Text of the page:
Tuesday, September 25, 2007 12:18:23 PM By PETE YOST
The Supreme Court on Tuesday agreed to consider the constitutionality of lethal injections in a case that could affect the way inmates are executed around the country.
The high court will hear a challenge from two inmates on death row in Kentucky -- Ralph Baze and Thomas Clyde Bowling Jr. -- who sued Kentucky in 2004, claiming lethal injection amounts to cruel and unusual punishment.
Baze has been scheduled for execution Tuesday night, but the Kentucky Supreme Court halted the proceedings earlier this month.
The U.S. Supreme Court has previously made it easier for death row inmates to contest the lethal injections used across the country for executions.
But until Tuesday, the justices had never agreed to consider the fundamental question of whether the mix of drugs used in Kentucky and elsewhere violates the Eighth Amendment's ban on cruel and unusual punishment.
All 37 states that perform lethal injections use the same three-drug cocktail, but at least 11 states suspended its use after opponents alleged it was ineffective and cruel. The three drugs consist of an anesthetic, a muscle paralyzer, and a substance to stop the heart. Death penalty foes have argued that if the condemned prisoner is not given enough anesthetic, he can suffer excruciating pain without being able to cry out.
U.S. District Judge Aleta Trauger ruled last week that Tennessee's method of lethal injection is unconstitutional and ordered the state not to execute a death row inmate. The state is still deciding whether to appeal the judge's ruling, but agreed to stop a pending execution.
A ruling from California in the case of convicted killer Michael Morales resulted in the statewide suspension of executions.
States began using lethal injection in 1978 as an alternative to the historic methods of execution: electrocution, gassing, hanging and shooting. Since the death penalty resumed in 1977, 790 of 958 executions have been by injection.
Baze and Bowling sued in 2004 and a trial was held the following spring. A state judge upheld the use of lethal injection and the Kentucky Supreme Court affirmed that decision. The appeal taken up Tuesday by the U.S. Supreme Court stems from that decision.
"This is probably one of the most important cases in decades as it relates to the death penalty," said David Barron, the public defender who represents Baze and Bowling.
Baze, 52, has been on death row for 14 years. He was sentenced for the 1992 shooting deaths of Powell County Sheriff Steve Bennett and Deputy Arthur Briscoe.
Bennett and Briscoe were serving warrants on Baze when he shot them. Baze has said the shootings were the result of a family dispute that got out of hand and resulted in the sheriff being called.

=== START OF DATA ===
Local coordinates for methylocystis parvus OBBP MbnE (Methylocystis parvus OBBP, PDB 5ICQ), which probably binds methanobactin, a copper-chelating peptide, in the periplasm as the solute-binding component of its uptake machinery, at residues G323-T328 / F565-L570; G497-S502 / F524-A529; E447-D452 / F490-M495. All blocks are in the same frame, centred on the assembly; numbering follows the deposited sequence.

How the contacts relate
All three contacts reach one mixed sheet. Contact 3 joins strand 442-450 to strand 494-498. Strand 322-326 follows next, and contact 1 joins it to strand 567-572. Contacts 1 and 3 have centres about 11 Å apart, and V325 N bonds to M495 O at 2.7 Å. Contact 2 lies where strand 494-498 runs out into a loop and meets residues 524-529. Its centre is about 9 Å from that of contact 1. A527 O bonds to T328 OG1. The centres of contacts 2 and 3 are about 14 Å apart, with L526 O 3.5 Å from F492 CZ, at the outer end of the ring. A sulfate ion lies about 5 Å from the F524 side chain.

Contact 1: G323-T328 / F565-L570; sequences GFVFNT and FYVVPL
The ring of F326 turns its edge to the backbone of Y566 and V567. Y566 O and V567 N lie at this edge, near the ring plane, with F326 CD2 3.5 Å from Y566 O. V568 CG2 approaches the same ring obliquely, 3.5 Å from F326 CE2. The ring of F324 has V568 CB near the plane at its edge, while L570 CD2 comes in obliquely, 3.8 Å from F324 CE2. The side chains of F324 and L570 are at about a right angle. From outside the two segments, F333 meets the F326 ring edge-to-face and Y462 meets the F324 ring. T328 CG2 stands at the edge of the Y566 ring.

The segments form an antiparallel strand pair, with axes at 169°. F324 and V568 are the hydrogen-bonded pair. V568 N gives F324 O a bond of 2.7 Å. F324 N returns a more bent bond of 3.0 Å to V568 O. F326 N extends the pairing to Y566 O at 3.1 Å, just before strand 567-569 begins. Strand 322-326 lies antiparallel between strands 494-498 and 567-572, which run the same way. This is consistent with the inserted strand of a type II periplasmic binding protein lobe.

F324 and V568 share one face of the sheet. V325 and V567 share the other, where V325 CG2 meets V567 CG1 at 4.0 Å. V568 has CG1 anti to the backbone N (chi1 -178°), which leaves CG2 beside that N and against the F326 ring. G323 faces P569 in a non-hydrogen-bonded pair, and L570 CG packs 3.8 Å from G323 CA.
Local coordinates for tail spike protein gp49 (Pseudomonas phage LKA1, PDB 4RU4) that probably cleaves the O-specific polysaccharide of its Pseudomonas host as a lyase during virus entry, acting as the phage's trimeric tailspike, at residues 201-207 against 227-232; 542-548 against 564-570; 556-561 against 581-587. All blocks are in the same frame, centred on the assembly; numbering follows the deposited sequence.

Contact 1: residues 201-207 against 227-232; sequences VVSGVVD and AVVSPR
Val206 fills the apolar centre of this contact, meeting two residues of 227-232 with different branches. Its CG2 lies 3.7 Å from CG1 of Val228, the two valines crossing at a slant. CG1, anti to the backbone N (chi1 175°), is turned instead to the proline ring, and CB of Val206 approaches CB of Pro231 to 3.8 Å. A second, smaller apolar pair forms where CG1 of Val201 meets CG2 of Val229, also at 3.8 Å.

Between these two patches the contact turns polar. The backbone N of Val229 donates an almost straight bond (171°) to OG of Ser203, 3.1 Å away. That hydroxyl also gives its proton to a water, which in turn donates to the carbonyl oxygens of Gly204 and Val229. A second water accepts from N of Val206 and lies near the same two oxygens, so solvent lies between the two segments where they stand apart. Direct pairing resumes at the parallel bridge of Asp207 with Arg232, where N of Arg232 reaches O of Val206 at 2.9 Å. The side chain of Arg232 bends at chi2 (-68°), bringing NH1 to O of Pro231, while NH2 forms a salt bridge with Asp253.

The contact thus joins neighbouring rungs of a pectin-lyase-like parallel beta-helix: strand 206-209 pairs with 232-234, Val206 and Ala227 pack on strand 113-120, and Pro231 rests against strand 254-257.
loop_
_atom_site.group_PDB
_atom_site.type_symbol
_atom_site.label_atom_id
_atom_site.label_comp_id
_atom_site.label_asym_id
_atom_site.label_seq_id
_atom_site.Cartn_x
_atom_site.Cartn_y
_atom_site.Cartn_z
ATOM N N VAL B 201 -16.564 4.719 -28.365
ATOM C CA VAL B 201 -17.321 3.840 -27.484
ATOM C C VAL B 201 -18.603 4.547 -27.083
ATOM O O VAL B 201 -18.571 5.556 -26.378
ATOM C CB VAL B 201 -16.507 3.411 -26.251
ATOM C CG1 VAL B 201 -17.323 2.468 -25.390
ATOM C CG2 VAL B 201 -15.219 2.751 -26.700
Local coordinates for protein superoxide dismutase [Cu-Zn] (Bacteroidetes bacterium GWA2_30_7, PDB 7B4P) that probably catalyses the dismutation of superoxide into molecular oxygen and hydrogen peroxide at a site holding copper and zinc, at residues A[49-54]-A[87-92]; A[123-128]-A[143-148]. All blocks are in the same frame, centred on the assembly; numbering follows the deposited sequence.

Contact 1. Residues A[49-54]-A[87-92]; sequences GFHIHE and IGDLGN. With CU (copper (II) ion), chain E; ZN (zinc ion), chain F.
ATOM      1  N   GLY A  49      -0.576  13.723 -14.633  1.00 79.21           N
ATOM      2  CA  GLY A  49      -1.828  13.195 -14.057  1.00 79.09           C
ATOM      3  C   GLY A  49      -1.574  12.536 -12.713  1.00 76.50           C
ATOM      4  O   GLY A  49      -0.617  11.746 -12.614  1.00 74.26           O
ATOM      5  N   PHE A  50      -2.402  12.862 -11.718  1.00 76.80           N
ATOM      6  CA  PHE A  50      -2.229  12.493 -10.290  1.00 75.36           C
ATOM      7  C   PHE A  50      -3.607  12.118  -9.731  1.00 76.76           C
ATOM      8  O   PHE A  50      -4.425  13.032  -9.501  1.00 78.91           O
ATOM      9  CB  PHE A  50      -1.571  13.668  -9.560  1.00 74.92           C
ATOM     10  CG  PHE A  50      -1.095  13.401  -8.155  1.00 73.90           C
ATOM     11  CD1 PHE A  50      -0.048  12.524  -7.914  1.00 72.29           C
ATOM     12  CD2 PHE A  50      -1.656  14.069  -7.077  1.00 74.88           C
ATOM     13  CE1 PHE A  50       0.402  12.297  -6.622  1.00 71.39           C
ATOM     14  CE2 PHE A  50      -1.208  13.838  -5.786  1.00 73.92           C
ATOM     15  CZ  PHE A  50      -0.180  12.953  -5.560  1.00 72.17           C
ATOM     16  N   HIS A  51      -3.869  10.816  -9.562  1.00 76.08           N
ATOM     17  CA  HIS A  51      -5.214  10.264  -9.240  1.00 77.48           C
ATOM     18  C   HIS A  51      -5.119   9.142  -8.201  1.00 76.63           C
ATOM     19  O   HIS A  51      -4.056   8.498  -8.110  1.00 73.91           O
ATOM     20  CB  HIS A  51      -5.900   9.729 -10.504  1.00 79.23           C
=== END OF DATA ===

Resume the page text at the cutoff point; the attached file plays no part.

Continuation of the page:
Bowling was sentenced to death for killing Edward and Tina Earley and shooting their 2-year-old son outside the couple's Lexington, Ky., dry-cleaning business in 1990. Bowling was scheduled to die in November 2004, but a judge stopped it after Bowling and Baze sued over the constitutionality of lethal injection.
Associated Press writer Brett Barrouquere reported from Louisville, Ky.
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This really depends IMO if how the lethal injection has been done. I recall hearing stories about them taking hours, and that is cruel and unusual punishment, but as long as the death penalty is around, if a lethal injection is done right, it is the best way for the death penalty to be carried out.
I gotta agree with AFF here. Done right, lethal ejection is the least cruel and most peaceful way of initiating the death penalty. Lets take a look at some past ways of carrying out the death penalty.
Burned alive Burned in hot oil to death hung electrocuted to death beheaded shot
Aside from a good shot, all of those seem nastier to me than lethal injection. Like deeray said, all death penalties will be opposed, but lethal injection done right seems the one that is to be least challenged imo...
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i don't really support the death penalty. not to say that some people don't deserve it. i just think it's an antiquated way of dealing with criminals. i'm all for a clockwork orange type of rehabilitation.
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A lot of this article I believe and have heard before, like the shot paralyzes the condemned person and has such excruciating pain but they cannot move or show any response so people think that it's painless while it may truly be very painful. I've kind of been back and forth on the issue of capital punishment for years but I think if there's any doubt that this could cause excruciating pain then it should not be used. At least until the issue gets cleared up.